By Kevin Collison
If you’re curious about the game plan for a potential Royals downtown ballpark, the new home of the Atlanta Braves may offer some inside baseball.
Truist Field and its adjoining “The Battery Atlanta” mixed-use development were cited several times by experts discussing the “Future of Sports Facilities” at an event last week sponsored by the Greater Kansas City Chamber of Commerce and Urban Land Institute.
The Atlanta Braves built more than a 41,000-seat ballpark in a public-private deal with suburban Cobb County when it chose to leave downtown five years ago.
As part of their big move, the ownership acquired 90 acres adjoining the ballpark and partnered with developers to build a nine-story, regional Comcast headquarters, a 264-room Omni Hotel, 4,000-seat concert venue, restaurants, bars and residences.
“It’s the development and the revenue waterfall from the development that is really the justification for the investment in the stadium,” Irwin Raij, a national sports business consultant, said at the Chamber/ULI event.
“There’s definitely lessons to be learned.”
John Shreve of Populous, the renowned Kansas City sports architecture firm assisting Royals owner John Sherman consider a downtown ballpark, agreed the Braves experience was a good example.
“It’s a pumping, vibrant urban public space which is what Kansas City could probably use in addition to some of the things you have at Power & Light,” Shreve said. “There’s a lot of lessons to be learned from there.”
According to sources, that’s the kind of plan Sherman is considering for a ballpark project that would likely be in the East Village. It would include what’s called ancillary development such as office, retail and residential to generate additional revenues.
Most of the 15-acre East Village redevelopment site, which runs from Eighth to 12th streets between Cherry and Charlotte, is controlled by VanTrust Real Estate. The area also borders several more blocks of underdeveloped property.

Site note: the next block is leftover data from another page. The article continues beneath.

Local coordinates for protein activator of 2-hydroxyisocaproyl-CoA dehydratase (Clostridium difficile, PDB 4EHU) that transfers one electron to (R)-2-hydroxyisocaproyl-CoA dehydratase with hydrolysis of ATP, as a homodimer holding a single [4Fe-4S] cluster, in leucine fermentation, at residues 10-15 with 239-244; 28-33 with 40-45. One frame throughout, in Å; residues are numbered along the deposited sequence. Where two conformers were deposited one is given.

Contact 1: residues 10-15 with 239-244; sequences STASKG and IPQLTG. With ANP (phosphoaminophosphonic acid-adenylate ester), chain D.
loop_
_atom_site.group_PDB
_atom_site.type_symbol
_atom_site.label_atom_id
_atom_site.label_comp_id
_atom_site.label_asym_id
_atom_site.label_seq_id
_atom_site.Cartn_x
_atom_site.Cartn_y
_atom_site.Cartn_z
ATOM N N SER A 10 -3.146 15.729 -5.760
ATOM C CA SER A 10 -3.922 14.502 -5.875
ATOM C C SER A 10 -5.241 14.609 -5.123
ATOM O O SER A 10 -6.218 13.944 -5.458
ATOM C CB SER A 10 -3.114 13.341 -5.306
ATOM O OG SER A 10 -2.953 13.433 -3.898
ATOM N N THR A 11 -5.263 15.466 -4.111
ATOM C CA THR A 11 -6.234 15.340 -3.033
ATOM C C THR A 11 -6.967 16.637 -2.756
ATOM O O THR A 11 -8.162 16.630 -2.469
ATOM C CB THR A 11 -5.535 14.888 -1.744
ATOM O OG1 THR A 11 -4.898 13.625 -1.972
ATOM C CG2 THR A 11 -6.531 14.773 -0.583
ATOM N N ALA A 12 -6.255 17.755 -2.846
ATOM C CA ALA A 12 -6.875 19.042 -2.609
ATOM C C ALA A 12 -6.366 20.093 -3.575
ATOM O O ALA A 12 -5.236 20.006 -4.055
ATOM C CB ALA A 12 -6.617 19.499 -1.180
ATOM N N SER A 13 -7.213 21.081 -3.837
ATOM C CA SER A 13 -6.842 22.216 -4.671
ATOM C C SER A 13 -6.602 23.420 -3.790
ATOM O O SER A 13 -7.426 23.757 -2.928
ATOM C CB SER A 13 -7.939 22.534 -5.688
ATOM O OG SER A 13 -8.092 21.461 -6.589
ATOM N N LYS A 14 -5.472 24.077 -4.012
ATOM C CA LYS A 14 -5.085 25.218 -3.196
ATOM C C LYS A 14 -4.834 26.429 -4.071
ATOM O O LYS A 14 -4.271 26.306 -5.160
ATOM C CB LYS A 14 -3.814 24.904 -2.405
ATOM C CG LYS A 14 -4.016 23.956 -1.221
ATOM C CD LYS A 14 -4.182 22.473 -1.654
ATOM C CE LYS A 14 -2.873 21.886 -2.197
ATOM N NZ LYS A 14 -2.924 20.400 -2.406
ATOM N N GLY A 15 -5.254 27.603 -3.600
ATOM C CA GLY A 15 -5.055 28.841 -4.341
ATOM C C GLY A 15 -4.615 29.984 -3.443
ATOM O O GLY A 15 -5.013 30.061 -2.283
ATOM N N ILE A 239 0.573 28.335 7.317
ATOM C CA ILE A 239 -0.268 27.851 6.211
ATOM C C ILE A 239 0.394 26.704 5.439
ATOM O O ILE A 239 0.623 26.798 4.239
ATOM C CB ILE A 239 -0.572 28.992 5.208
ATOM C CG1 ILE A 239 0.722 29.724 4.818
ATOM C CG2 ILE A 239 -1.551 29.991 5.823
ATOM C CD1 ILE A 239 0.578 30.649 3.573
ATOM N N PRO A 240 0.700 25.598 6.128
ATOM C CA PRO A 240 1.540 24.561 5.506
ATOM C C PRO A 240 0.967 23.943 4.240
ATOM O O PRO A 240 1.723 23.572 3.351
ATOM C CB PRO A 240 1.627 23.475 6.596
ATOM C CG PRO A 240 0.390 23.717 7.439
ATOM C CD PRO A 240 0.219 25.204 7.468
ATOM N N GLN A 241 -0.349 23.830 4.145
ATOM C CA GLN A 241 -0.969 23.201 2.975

In Atlanta, Irwin said the ball club knew it wanted to generate additional revenues by leveraging the draw of its ballpark.
“It’s busy every week of the year whether there’s a game or not,” he said.
“The district is active all the time, restaurants are open 365 days a year and are full for lunch and dinner. You have a concert venue, these hotels and this stadium which is like the secret sauce.
“To me…having the mixture of corporate, entertainment activities and making a walking area, I think is really tremendous.”
Shreves said Truist Field, a Populous project, was designed to integrate with The Battery Atlanta development.
“In some ways its a very unconventional design of a ballpark because you don’t enter at home plate, you enter in the outfield,” he said.
“The thing that does as an opportunity is that outfield becomes this porous demarcation that’s a threshold that naturally leads into this amazing (Battery Atlanta) plaza that’s a concentration of all these restaurants.”
The Populous architect also observed the Atlanta ballpark complex emphasizes local cuisine and works with emerging chefs to provide its food service.
“You have this constantly rotating, changing idea of food and beverage which is a parallel to Kansas City and then likewise with our arts program, local artists and musicians,” he said.
Irwin said the Battery development has proven so successful, three additional hotels have gone up besides the Omni.